of its accounts receivable. Neither is there any stipulation that those accounts or any part of them
ever have been or will be collected, and it does appear that after his appointment on February 28,
1924, the receiver made a diligent effort to collect them, and that he was unable to do so, and it also
appears from the minutes of the board of directors that the president and manager "recommended
that P3,000 — out of the surplus account to be set aside for dividends payable, and that payments
be made in installments so as not to effect the financial condition of the corporation."

If in truth and in fact the corporation had an actual bona fide surplus of P3,000 over and above all of
its debt and liabilities, the payment of the P3,000 in dividends would not in the least impair the
financial condition of the corporation or prejudice the interests of its creditors.

It is very apparent that on June 24, 1922, the board of directors acted on assumption that, because it
appeared from the books of the corporation that it had accounts receivable of the face value of
P19,126.02, therefore it had a surplus over and above its debts and liabilities. But as stated there is
no stipulation as to the actual cash value of those accounts, and it does appear from the stipulation
that on February 28, 1924, P12,512.47 of those accounts had but little, if any, value, and it must be
conceded that, in the purchase of its own stock to the amount of P3,300 and in declaring the
dividends to the amount of P3,000, the real assets of the corporation were diminished P6,300. It also
appears from paragraph 4 of the stipulation that the corporation had a "surplus profit" of P3,314.72
only. It is further stipulated that the dividends should "be made in installments so as not to effect
financial condition of the corporation." In other words, that the corporation did not then have an
actual bona fide surplus from which the dividends could be paid, and that the payment of them in full
at the time would "affect the financial condition of the corporation."

It is, indeed, peculiar that the action of the board in purchasing the stock from the corporation and in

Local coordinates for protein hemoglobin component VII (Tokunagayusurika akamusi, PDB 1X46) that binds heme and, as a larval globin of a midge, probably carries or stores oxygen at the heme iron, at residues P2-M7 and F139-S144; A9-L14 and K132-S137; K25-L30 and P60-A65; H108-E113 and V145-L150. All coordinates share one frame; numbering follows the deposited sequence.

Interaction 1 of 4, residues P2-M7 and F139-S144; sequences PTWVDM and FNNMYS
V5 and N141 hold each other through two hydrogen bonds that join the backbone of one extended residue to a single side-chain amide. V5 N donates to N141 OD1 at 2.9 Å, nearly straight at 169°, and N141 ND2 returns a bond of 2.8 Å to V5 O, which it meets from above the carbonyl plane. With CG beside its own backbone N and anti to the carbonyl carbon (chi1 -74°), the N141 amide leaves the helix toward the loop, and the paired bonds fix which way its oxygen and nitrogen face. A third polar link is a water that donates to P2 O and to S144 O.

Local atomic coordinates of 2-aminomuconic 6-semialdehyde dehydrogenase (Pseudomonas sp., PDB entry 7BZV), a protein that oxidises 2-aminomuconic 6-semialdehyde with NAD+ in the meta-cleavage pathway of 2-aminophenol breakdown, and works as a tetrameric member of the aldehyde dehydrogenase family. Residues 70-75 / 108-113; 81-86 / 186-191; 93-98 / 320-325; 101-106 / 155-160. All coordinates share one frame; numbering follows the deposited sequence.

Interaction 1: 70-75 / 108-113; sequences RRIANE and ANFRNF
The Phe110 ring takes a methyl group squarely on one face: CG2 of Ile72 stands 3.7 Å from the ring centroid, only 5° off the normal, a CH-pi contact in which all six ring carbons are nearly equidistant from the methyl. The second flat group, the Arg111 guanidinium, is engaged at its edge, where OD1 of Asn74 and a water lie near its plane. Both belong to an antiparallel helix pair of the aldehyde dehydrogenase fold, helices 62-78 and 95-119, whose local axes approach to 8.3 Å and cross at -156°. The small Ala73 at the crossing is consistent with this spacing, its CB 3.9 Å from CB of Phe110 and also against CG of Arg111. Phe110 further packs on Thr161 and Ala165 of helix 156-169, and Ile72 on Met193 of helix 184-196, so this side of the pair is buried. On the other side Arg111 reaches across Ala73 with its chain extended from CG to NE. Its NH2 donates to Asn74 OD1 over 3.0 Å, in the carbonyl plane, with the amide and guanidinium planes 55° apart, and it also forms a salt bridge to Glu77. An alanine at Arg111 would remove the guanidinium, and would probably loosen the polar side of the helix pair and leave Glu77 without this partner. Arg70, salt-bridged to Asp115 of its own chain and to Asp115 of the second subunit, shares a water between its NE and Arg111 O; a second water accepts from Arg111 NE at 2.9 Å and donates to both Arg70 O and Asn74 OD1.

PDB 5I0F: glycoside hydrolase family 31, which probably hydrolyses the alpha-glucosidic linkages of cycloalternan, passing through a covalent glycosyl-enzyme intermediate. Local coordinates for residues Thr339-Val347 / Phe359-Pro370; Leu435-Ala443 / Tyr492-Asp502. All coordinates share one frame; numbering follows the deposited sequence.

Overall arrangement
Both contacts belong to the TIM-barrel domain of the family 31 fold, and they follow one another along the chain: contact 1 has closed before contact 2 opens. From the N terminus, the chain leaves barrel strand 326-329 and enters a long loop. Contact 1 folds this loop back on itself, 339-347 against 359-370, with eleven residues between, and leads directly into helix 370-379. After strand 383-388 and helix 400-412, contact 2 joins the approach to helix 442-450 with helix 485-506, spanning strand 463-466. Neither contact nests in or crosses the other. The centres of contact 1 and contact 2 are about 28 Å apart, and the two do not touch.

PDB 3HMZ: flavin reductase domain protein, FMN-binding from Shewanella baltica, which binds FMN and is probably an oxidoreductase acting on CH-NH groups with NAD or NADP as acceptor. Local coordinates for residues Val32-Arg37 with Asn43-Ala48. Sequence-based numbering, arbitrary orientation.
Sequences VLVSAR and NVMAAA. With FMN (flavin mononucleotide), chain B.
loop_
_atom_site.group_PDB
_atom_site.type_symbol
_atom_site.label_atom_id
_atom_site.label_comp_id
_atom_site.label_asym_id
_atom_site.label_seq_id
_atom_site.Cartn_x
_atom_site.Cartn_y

declaring the dividends on the stock was all done at the same meeting of the board of directors, and
it appears in those minutes that the both Ganzon and Mendaros were formerly directors and
resigned before the board approved the purchase and declared the dividends, and that out of the
whole 330 shares purchased, Ganzon, sold 100 and Mendaros 200, or a total of 300 shares out of
the 330, which were purchased by the corporation, and for which it paid P3,300. In other words, that
the directors were permitted to resign so that they could sell their stock to the corporation. As stated,
the authorized capital stock was P20,000 divided into 2,000 shares of the par value of P10 each,
which only P10,030 was subscribed and paid. Deducting the P3,300 paid for the purchase of the
stock, there would be left P7,000 of paid up stock, from which deduct P3,000 paid in dividends, there
would be left P4,000 only. In this situation and upon this state of facts, it is very apparent that the
directors did not act in good faith or that they were grossly ignorant of their duties.

Upon each of those points, the rule is well stated in Ruling Case Law, vol. 7, p. 473, section 454
where it is said:

General Duty to Exercise Reasonable Care. — The directors of a corporation are bound to
care for its property and manage its affairs in good faith, and for a violation of these duties
resulting in waste of its assets or injury to the property they are liable to account the same as
other trustees. Are there can be no doubt that if they do acts clearly beyond their power,
whereby loss ensues to the corporation, or dispose of its property or pay away its money